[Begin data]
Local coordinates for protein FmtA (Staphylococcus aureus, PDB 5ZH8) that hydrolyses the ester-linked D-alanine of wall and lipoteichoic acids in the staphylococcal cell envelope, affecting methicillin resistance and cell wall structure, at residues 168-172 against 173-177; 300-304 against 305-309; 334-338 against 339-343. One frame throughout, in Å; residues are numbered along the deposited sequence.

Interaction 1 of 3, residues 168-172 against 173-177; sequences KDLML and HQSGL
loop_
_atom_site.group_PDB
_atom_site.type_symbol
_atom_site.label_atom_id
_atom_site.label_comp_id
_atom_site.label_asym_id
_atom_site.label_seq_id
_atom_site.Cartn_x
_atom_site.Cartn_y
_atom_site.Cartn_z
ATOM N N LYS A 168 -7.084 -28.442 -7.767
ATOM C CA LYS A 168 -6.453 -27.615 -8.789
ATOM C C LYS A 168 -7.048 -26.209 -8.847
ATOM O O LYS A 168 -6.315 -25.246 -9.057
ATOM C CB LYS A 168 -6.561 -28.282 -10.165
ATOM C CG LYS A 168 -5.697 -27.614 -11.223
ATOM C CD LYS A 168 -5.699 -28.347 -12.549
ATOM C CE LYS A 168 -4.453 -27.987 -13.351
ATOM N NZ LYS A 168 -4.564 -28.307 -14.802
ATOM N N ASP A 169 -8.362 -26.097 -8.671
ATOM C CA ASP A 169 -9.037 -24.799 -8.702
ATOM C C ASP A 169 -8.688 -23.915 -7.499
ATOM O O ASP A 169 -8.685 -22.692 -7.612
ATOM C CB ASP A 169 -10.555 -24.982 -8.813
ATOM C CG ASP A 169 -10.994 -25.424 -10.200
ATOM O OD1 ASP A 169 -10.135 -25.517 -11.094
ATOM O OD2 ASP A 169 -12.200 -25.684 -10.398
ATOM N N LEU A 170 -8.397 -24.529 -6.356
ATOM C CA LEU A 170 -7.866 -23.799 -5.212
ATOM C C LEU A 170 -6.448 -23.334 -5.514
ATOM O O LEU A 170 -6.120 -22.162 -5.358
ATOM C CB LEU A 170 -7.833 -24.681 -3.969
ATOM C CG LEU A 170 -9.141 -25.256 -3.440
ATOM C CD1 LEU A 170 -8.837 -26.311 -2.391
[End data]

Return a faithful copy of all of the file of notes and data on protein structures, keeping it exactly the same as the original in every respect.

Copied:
Local coordinates for protein FmtA (Staphylococcus aureus, PDB 5ZH8) that hydrolyses the ester-linked D-alanine of wall and lipoteichoic acids in the staphylococcal cell envelope, affecting methicillin resistance and cell wall structure, at residues 168-172 against 173-177; 300-304 against 305-309; 334-338 against 339-343. One frame throughout, in Å; residues are numbered along the deposited sequence.

Interaction 1 of 3, residues 168-172 against 173-177; sequences KDLML and HQSGL
loop_
_atom_site.group_PDB
_atom_site.type_symbol
_atom_site.label_atom_id
_atom_site.label_comp_id
_atom_site.label_asym_id
_atom_site.label_seq_id
_atom_site.Cartn_x
_atom_site.Cartn_y
_atom_site.Cartn_z
ATOM N N LYS A 168 -7.084 -28.442 -7.767
ATOM C CA LYS A 168 -6.453 -27.615 -8.789
ATOM C C LYS A 168 -7.048 -26.209 -8.847
ATOM O O LYS A 168 -6.315 -25.246 -9.057
ATOM C CB LYS A 168 -6.561 -28.282 -10.165
ATOM C CG LYS A 168 -5.697 -27.614 -11.223
ATOM C CD LYS A 168 -5.699 -28.347 -12.549
ATOM C CE LYS A 168 -4.453 -27.987 -13.351
ATOM N NZ LYS A 168 -4.564 -28.307 -14.802
ATOM N N ASP A 169 -8.362 -26.097 -8.671
ATOM C CA ASP A 169 -9.037 -24.799 -8.702
ATOM C C ASP A 169 -8.688 -23.915 -7.499
ATOM O O ASP A 169 -8.685 -22.692 -7.612
ATOM C CB ASP A 169 -10.555 -24.982 -8.813
ATOM C CG ASP A 169 -10.994 -25.424 -10.200
ATOM O OD1 ASP A 169 -10.135 -25.517 -11.094
ATOM O OD2 ASP A 169 -12.200 -25.684 -10.398
ATOM N N LEU A 170 -8.397 -24.529 -6.356
ATOM C CA LEU A 170 -7.866 -23.799 -5.212
ATOM C C LEU A 170 -6.448 -23.334 -5.514
ATOM O O LEU A 170 -6.120 -22.162 -5.358
ATOM C CB LEU A 170 -7.833 -24.681 -3.969
ATOM C CG LEU A 170 -9.141 -25.256 -3.440
ATOM C CD1 LEU A 170 -8.837 -26.311 -2.391